She then starts b*ing to the next therapist about the previous two. She did the same pattern through all 5 of our therapists and then goes back to her original and b*es about the other therapists and says "You're the only one I like, the others are just horrible and you're the nice one."
Now she said some very racist and harsh remarks during her YELLING, so I had to talk to her about it and tell her that we cannot treat her anymore.
When the shrink can't handle the patient's trauma... my curiosity is peaking.
Friend of my parents who is a therapist told me this story when I asked her about how she coped with her patients' suffering. She told me that there was one patient she had and wished she would never have met, through no fault of his own, though. She wouldn't give me much detail of course, but this is the gist of the story. She had a patient who came to counseling after decades of trying to cope with his childhood on his own and failing. It took quite some time for him to finally be able to tell her how he had been terribly abused as a kid. He proceeded to tell her about all the horrific things that had been done to him. It was absolutely terrifying and heart-breaking that anyone could go through this and according to my parent's friend it was surprising he even could survive. The horrors the patient described made a lasting impression on his therapist and started messing with her badly for some reason. She was not used to treating trauma of this kind and it came to a point when she would be reluctant meeting her patient because she knew he would talk about things that frightened her. She didn't want to break his trust, though, and he really needed the therapy, so she said nothing. After a while, however, the patient noticed that he was unwillingly making her uncomfortable and mentioned it in a session. They both agreed that she couldn't help him in these conditions and it would be better if she referred him to a colleague. She told me she was quite relieved not having to deal with this patient anymore but at the same time felt inadequate and unprofessional for being frightened by his pain.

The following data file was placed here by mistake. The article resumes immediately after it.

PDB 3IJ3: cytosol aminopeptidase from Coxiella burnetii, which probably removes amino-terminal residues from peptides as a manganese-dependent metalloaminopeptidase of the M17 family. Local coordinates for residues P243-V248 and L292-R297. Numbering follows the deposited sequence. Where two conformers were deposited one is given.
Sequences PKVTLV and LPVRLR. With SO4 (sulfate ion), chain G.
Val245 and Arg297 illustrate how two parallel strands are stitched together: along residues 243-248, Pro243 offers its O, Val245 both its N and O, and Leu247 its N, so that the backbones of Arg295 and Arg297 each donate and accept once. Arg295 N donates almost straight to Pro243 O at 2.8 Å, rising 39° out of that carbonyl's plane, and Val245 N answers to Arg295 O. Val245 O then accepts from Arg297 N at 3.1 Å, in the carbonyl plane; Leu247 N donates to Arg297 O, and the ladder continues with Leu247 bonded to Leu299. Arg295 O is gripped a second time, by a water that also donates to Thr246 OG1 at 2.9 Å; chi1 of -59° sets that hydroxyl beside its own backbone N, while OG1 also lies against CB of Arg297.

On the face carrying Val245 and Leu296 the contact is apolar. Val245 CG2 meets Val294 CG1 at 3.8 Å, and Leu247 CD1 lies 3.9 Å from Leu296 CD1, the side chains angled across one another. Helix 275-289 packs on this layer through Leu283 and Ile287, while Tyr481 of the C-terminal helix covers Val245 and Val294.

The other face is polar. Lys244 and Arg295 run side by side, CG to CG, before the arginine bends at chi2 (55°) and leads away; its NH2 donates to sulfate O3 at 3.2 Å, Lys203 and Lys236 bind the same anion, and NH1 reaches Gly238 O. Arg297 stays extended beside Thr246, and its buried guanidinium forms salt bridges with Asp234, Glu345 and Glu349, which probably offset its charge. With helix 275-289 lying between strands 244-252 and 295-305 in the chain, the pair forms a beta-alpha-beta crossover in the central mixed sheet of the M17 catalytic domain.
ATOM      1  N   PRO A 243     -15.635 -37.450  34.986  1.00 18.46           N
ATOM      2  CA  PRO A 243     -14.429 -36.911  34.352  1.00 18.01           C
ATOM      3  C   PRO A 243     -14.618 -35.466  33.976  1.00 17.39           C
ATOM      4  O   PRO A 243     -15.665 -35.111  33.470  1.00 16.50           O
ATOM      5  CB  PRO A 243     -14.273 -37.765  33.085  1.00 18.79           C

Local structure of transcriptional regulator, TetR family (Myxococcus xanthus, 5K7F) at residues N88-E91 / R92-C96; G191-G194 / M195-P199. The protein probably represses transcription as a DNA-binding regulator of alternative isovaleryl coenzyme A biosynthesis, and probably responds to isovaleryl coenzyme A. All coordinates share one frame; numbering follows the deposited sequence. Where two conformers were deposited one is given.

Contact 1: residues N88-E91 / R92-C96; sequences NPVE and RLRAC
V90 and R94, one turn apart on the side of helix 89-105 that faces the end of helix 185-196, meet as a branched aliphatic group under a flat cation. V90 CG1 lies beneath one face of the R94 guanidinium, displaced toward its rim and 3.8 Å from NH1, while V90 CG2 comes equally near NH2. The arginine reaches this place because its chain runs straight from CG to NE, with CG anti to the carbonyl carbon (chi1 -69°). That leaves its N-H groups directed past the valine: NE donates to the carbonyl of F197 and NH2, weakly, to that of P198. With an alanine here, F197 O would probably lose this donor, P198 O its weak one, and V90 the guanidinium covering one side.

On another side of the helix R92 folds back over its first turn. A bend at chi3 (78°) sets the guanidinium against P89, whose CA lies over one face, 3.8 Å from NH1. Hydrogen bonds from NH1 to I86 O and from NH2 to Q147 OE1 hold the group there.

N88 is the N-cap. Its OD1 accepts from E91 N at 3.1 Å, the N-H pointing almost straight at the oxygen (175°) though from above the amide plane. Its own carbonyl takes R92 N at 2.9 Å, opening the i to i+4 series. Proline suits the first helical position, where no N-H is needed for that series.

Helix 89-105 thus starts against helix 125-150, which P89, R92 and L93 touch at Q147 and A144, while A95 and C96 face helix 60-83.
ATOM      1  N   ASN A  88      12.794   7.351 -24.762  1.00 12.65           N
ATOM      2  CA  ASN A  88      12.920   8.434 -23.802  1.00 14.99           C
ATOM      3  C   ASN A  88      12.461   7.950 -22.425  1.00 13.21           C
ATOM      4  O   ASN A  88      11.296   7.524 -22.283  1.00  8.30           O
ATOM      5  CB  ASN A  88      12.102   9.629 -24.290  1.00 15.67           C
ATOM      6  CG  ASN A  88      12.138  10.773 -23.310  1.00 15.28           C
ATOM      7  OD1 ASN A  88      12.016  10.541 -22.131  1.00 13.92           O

Managing expectations with doctors is difficult, especially when you're in pain.
Unrealistic expectations. Expectation management is a real thing and I have had patients come to me demanding the guaranteed investigation/procedure that will solve their problems that they were promised earlier in their referral pathway or from some internet forum (!). Usually, education with relevant facts clear things up but it eats into the next patients waiting time and that is one reason why clinics overrun. I remember being particularly relieved but felt sorry for a patient who kept coming back with "alternative" treatments for his very curable cancer despite attempts to educate and support him on the merits of modern medicine. Eventually, he went elsewhere presumably to try and find someone who would give him the answers he wanted to hear.
Watch out for the black bathwater...
I did peer support and residential support specialist stuff so not a therapist or anything. But I had one client who was severely symptomatic. Heard voices a lot and would argue loudly with them. Would hurt themselves for attention. Had awful boundary issues with other clients that was borderline stalking. Was reprimanded multiple times for bouts of harassment towards other clients. Didn't like to shower and believed that when bathwater turned black it was toxins leaving your body and not just because they were that dirty. I truly hope this person found the help they needed and the right therapy though.